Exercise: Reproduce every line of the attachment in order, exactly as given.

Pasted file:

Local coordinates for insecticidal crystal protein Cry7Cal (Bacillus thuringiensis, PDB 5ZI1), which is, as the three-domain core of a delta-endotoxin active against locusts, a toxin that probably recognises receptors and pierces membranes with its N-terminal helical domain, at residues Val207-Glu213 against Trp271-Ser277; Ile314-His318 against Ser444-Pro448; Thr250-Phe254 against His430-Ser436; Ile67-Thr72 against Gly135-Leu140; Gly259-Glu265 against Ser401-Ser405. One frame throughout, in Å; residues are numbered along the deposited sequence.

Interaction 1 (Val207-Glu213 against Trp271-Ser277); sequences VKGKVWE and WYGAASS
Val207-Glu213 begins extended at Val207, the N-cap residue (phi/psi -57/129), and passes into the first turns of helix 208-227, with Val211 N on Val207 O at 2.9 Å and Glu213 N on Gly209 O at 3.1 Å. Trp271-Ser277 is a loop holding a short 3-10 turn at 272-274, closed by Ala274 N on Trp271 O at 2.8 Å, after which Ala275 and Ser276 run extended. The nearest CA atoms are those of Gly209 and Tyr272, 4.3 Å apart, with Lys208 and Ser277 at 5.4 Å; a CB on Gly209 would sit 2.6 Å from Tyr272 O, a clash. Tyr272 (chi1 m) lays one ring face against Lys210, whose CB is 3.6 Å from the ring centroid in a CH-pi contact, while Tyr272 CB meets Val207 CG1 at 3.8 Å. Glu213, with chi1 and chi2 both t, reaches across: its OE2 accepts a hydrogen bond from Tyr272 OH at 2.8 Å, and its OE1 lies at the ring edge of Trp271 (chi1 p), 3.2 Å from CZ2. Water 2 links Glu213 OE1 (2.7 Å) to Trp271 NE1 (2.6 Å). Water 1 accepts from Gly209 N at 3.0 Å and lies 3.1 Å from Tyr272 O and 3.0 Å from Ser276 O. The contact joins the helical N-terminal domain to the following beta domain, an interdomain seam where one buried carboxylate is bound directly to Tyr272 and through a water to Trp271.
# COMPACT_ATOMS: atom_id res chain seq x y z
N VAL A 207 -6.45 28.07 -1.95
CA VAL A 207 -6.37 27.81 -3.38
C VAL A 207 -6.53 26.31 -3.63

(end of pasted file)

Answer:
Local coordinates for insecticidal crystal protein Cry7Cal (Bacillus thuringiensis, PDB 5ZI1), which is, as the three-domain core of a delta-endotoxin active against locusts, a toxin that probably recognises receptors and pierces membranes with its N-terminal helical domain, at residues Val207-Glu213 against Trp271-Ser277; Ile314-His318 against Ser444-Pro448; Thr250-Phe254 against His430-Ser436; Ile67-Thr72 against Gly135-Leu140; Gly259-Glu265 against Ser401-Ser405. One frame throughout, in Å; residues are numbered along the deposited sequence.

Interaction 1 (Val207-Glu213 against Trp271-Ser277); sequences VKGKVWE and WYGAASS
Val207-Glu213 begins extended at Val207, the N-cap residue (phi/psi -57/129), and passes into the first turns of helix 208-227, with Val211 N on Val207 O at 2.9 Å and Glu213 N on Gly209 O at 3.1 Å. Trp271-Ser277 is a loop holding a short 3-10 turn at 272-274, closed by Ala274 N on Trp271 O at 2.8 Å, after which Ala275 and Ser276 run extended. The nearest CA atoms are those of Gly209 and Tyr272, 4.3 Å apart, with Lys208 and Ser277 at 5.4 Å; a CB on Gly209 would sit 2.6 Å from Tyr272 O, a clash. Tyr272 (chi1 m) lays one ring face against Lys210, whose CB is 3.6 Å from the ring centroid in a CH-pi contact, while Tyr272 CB meets Val207 CG1 at 3.8 Å. Glu213, with chi1 and chi2 both t, reaches across: its OE2 accepts a hydrogen bond from Tyr272 OH at 2.8 Å, and its OE1 lies at the ring edge of Trp271 (chi1 p), 3.2 Å from CZ2. Water 2 links Glu213 OE1 (2.7 Å) to Trp271 NE1 (2.6 Å). Water 1 accepts from Gly209 N at 3.0 Å and lies 3.1 Å from Tyr272 O and 3.0 Å from Ser276 O. The contact joins the helical N-terminal domain to the following beta domain, an interdomain seam where one buried carboxylate is bound directly to Tyr272 and through a water to Trp271.
# COMPACT_ATOMS: atom_id res chain seq x y z
N VAL A 207 -6.45 28.07 -1.95
CA VAL A 207 -6.37 27.81 -3.38
C VAL A 207 -6.53 26.31 -3.63